“Over the past seven or eight years, over one million migrants have come into Australia. Yet our federal and state governments have not spent enough on infrastructure. Our cities are choking. And our productivity is falling as a result of that”.

MB has provided similar analysis over many years.

No matter how the Australian economy has tracked, or how many migrants have arrived, the business and property lobbies have always cried ‘shortage’ and demanded more cheap foreign workers.

It’s time our politicians stopped listening to these parasites and instead allowed the labour ‘market’ to distribute workers to areas of highest return (as measured by wages).

Unconventional Economist


  1. It’s like he took your letters and read each one out loud.

    (With apologies to Roberta Flack).

      • You know your delightful flattery will get you nowhere, Kanniget. On the other hand, when I look today at David Crowe’s nauseatingly indulgent NineFax excuses for Morrison’s looney-tunes “beliefs”, then I’m not so sure…

  2. Its been 20 years of this BS. Its not like it just started yesterday.

    If I was offered the perfect job in Australia, I’d probably refuse it on account that Australias no longer a trustworthy country anymore. I’d rather remain self-employed. I’d rather earn peanuts then be on a high wage where you get shafted every five minutes.

    If you asked me to move to Sydney or Melbourne, then I’d tell you which end of the stick you can shove up your a$$ . Not only do I detest those states but you wouldnt catch me moving to a place where the real estate prices are higher then the wages.

    Australia is lies… lies and more lies. The lies just keep on coming.

    Im really surprised the woman havent taken over. They are malleable, easily influenced and government controlled. All the men have probably just given up. They probably dont care anymore.

    Everyones in it for themselves these days. There’s no care or concern for the well being of others. Everythings a con or a trap. Everyone wants something for nothing.

    I wonder how many people think the same. Im willing to bet, there are many.

    Whatever this BS is called Economics and Canberra, is so divorced from the realities of peoples lives that I dont think people give a rats about any of it.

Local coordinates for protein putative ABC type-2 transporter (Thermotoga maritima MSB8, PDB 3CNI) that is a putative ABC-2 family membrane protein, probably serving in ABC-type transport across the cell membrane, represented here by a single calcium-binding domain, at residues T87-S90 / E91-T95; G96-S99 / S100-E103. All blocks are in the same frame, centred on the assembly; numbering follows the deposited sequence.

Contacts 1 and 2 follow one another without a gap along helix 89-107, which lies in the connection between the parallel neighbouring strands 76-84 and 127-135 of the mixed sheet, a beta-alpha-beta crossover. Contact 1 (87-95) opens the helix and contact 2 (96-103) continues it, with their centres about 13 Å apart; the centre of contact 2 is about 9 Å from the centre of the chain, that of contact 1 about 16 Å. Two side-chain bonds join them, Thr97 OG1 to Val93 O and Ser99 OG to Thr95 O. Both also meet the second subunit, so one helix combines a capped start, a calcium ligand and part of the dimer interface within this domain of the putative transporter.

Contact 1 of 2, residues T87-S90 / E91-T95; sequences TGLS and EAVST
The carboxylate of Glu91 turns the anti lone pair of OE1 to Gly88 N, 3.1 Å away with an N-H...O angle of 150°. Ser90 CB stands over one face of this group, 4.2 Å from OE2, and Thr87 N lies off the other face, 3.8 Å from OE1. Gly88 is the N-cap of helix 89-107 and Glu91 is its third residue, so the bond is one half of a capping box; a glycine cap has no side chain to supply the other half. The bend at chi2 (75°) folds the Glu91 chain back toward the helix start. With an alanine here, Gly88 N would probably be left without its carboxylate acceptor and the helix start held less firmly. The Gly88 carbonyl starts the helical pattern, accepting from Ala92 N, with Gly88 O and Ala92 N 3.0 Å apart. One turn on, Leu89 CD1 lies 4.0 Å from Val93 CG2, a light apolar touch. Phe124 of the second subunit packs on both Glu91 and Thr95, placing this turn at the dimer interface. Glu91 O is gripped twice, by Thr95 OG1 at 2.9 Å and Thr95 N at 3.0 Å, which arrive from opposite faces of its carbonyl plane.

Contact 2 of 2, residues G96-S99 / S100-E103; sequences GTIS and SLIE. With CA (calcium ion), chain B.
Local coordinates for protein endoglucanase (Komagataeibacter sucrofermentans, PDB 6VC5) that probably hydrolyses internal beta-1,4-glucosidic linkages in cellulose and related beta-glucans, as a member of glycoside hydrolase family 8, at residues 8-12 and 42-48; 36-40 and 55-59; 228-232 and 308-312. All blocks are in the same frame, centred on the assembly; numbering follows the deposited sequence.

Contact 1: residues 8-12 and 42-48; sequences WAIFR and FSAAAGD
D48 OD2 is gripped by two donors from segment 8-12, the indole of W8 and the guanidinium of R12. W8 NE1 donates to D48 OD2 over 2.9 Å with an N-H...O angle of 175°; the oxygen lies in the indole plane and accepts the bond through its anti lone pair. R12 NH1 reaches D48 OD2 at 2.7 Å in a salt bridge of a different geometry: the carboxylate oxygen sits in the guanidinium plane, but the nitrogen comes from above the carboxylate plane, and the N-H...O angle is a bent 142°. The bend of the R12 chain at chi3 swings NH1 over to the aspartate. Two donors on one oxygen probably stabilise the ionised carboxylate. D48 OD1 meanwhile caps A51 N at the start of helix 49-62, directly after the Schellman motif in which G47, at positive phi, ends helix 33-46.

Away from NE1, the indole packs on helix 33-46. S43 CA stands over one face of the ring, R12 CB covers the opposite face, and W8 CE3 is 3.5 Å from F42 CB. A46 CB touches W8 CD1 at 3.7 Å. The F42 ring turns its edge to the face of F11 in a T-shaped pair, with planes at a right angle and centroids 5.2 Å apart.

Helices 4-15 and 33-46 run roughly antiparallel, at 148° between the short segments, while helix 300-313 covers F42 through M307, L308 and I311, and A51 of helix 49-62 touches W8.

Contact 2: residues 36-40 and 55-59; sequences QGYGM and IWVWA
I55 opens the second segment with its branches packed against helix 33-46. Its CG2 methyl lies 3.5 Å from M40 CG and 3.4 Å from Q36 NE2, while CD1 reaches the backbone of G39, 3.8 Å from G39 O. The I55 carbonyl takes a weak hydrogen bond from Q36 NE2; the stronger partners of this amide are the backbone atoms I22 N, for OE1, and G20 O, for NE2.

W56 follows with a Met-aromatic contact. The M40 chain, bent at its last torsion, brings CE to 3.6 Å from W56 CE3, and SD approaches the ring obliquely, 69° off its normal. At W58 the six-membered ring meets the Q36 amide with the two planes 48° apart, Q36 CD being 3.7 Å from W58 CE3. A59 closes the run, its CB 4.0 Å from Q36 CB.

Canberra has become a vested interest of its own making and no longer represents anyone in Australia anymore.

    I cant see how population rates wont decline somewhat severely in the future. You’ll have baby boomers dying and you’ll have tonnes of homeless young suiciding. My guess is a large proportion of Australias population is about to shrink.

    Quality over Quantity. It wouldnt matter if we migrated millions into Australia. Migration only works for as long as they dont realise they are being screwed. The moment they end up like me and turn away from the system completely, Liberals end up with another batch of Un-Involved Citizens who couldnt care less about Government institutions anymore. They just walk away lol. The more migrants they bring in, the more are going to be Un-Involved. The greatest fallacy is the Liberals actually think they are in control of this Country. They lost control years ago.

    Same sh*t… different day… except now its Wednesday. I think I’ll fall asleep. Wake me when the next election comes.

    • boomengineeringMEMBER

      Australia is no longer a trustworthy.
      Since when was it then ?.
      Didn’t you read “Game of Mates” endorsed by MB.
      Since when have we acknowledged the International Law which states that the 1642 claim of New Holland by the Netherlands still stands. How many schools teach of our first permanent resident’s of 1629.
      Where in our history b looks does it mention, slavery,, holocaust, genocide, ethnic cleansing..
      Our politicians have never patriotic to Australia preferring allegiance to a foreign country.

      • International law is as good as the international police that enforce it…

        Same as any other law.
        Of course the international police don’t actually exist though..

        • boomengineeringMEMBER

          True our banknotes used to have that written on them, meaning the common people of Australia owning the wealth of Australia.

    • They dont understand that the 15 or so years that this has been going on, the unattainable houses, the lower wages, the longer hours, the lower standard of living…that 15 or 20 years…that was OUR LIVES. Those were the years we were meant to lay the foundation for the future. Our lives sold out from under us.

      You bet Im mad.

  3. reusachtigeMEMBER

    Yeah so what. It will be boom times again in migrants soon enough. Can’t wait, we need fresh workers!

    • Display NameMEMBER

      Hey bloke you will just have to zhuzh up the migrants you currently have for a while. Maybe an extra tip after the relations party.

    • You do realise this is a ruse promoted by the conservatives, yes? Remember they were the ones that stopped the boats and opened the planes. And they are the ones calling all the shots now. But yeah, labor’s / The Guardian’s fault.